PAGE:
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Hi,
I am a canadian engineer and I was offered to work for a french company in france for a 12 months period. They said I will have to pay social charges such pension and others!!! and it is a significant amount.

are these amounts reimbursable? if not, how can I minimize it?

Thank you for your help
 

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You want to move and work in another country but not pay any taxes? I though only the English did this, not a law abiding Canadian.

Do you own research and you will find that it is simple process. Your consultant is a first point of searching - not a forum.
 

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Hi,
I am a canadian engineer and I was offered to work for a french company in france for a 12 months period. They said I will have to pay social charges such pension and others!!! and it is a significant amount.

are these amounts reimbursable? if not, how can I minimize it?
Is this a troll?
Giving it the benefit of the doubt:

Well the pension contributions might be reimbursable in sense that one day you might get a pension.
The healthcare contributions are reimbursable in the sense that you might need medical care.
The training contributions are reimbursable in the sense that you might want to undertake training.
The unemployment contributions are reimbursable in the sense....
Well I'm sure you get the picture.

It's called social security and the theory is that every member of society pays a fair amount into the pot, based on their earnings, so that every member of society can have access to support when they need it.

Does Canada not have a social security system?
 

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Whoa! Let's back off a bit on the accusations of doing something nefarious here. The way things work in North America, I can vouch for the fact that people there are not terribly aware of how these things like social charges and reciprocity work.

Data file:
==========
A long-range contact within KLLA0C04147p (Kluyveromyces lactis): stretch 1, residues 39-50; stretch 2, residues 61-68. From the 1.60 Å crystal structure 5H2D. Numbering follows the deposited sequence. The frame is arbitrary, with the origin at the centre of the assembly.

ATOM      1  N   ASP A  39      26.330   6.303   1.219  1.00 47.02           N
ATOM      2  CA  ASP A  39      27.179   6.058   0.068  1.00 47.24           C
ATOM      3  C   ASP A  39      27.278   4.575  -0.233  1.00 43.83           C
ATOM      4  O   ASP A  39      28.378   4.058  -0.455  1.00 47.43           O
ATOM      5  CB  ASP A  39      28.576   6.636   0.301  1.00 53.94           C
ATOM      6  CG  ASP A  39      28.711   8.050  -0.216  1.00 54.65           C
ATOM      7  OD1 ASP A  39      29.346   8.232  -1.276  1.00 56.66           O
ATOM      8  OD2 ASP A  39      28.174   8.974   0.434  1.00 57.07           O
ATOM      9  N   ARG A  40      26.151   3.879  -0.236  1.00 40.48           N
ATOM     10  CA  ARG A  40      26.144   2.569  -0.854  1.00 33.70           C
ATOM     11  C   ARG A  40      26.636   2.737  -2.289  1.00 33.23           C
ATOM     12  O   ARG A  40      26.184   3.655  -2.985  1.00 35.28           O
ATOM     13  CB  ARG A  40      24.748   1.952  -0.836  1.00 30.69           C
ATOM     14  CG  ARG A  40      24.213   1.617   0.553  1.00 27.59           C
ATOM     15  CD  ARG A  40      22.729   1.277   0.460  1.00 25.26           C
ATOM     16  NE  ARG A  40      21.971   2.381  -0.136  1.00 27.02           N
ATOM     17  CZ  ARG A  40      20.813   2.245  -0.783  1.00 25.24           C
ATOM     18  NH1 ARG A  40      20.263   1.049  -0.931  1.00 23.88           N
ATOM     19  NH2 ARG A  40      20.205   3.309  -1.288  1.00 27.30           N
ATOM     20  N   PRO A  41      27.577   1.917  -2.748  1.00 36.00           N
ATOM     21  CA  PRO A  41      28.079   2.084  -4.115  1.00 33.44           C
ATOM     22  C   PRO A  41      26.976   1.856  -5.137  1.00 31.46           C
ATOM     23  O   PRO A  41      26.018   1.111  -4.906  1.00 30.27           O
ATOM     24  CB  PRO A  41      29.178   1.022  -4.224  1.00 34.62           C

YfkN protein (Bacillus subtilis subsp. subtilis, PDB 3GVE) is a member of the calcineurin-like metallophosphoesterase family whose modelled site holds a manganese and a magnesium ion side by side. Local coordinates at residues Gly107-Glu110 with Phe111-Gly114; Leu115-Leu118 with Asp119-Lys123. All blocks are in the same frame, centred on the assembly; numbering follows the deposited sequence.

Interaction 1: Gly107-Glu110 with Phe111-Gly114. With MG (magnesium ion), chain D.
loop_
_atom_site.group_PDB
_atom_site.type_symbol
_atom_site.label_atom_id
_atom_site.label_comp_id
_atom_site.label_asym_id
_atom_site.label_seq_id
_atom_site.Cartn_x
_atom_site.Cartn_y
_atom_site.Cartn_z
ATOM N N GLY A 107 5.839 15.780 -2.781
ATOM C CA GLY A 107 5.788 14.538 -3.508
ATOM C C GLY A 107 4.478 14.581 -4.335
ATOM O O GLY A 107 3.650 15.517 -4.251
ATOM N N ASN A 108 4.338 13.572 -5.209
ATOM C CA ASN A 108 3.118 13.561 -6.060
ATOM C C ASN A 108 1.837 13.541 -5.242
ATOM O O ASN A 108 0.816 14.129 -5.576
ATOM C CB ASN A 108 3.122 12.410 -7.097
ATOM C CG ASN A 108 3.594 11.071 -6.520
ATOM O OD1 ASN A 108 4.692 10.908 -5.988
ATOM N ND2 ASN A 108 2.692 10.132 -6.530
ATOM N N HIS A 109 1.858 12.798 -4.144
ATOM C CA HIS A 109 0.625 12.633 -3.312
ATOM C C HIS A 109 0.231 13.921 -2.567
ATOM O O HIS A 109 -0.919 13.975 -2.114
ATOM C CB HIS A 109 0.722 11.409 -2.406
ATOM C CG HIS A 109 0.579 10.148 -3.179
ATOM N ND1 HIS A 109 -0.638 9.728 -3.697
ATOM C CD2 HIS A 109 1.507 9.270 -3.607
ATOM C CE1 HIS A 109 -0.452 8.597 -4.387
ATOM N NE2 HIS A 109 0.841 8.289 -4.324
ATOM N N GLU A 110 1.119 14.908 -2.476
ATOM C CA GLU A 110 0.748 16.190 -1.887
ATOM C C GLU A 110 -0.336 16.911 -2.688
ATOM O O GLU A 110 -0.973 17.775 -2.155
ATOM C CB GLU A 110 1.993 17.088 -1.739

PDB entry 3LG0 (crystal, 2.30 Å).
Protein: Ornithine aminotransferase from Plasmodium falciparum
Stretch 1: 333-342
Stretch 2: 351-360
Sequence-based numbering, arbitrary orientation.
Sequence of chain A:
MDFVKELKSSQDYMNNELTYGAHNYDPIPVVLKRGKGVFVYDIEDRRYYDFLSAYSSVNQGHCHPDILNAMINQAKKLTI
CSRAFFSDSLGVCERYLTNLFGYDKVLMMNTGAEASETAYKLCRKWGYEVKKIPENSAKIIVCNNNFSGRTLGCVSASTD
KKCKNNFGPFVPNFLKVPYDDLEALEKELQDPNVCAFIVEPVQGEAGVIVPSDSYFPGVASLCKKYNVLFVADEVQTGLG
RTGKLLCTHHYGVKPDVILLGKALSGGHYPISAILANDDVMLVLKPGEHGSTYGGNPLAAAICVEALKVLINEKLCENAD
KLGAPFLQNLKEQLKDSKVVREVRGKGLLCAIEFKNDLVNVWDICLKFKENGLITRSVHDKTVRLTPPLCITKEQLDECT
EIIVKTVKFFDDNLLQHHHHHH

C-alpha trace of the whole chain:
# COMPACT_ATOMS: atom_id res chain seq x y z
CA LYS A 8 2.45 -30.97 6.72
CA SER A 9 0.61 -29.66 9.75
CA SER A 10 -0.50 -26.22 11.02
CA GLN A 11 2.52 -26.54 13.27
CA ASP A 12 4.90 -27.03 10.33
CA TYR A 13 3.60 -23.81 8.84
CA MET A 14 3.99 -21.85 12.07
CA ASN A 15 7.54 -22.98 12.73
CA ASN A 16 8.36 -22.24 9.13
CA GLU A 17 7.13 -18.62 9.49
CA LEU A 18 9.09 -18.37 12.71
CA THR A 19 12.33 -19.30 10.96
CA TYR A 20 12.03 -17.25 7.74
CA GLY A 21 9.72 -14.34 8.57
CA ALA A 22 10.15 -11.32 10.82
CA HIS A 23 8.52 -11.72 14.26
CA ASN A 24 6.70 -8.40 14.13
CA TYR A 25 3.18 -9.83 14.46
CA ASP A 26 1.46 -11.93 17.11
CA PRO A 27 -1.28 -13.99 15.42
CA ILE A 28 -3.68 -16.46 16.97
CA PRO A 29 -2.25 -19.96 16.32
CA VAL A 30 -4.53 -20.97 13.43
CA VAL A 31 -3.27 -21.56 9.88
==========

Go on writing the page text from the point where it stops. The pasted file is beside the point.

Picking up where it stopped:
To answer the question, however - yes, if you live and work in France, you will pay income taxes and social charges (called "cotisations") in France rather than in your home country. There are tax and other treaties that spell out the details, but in a nutshell, you'll be covered by the local (French) social system while you are living and working there.

The social charges work out to about 23 to 25% of your gross salary. And come retirement time, you will receive credit for the time you worked in France when reckoning your Canadian or other pension benefit, and (if you wind up staying a bit longer than a single year) you actually may receive a small pension (based on your contributions made in France and your years worked elsewhere). So, nothing is completely wasted here.
Cheers,
Bev
 

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The way things work in North America, I can vouch for the fact that people there are not terribly aware of how these things like social charges and reciprocity work.
Oops didn't realise - grovelling apologies to the OP! I'd always assumed that given its links with France, Canada must have a more European outlook than a US outlook. Just goes to show you should never assume anything :eek:
 

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No harm done, ET. Evidently it used to be the case that if you worked in a country only for a short period of time (i.e. not long enough to qualify for a pension) you were actually reimbursed for your retirement contributions when you left. That changed years ago - though I'm not sure there was ever a "memo" that went out about the situation.

I was actually quite surprised to find out that I was due a (small but regular) pension from Germany after only having worked there for 2 1/2 years.
Cheers,
Bev
 

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Be aware that the Macron government has just reduced social security contributions for employees. Although the CSG is increasing by 1.7%, it still remains a win for active (working) people in France.
 
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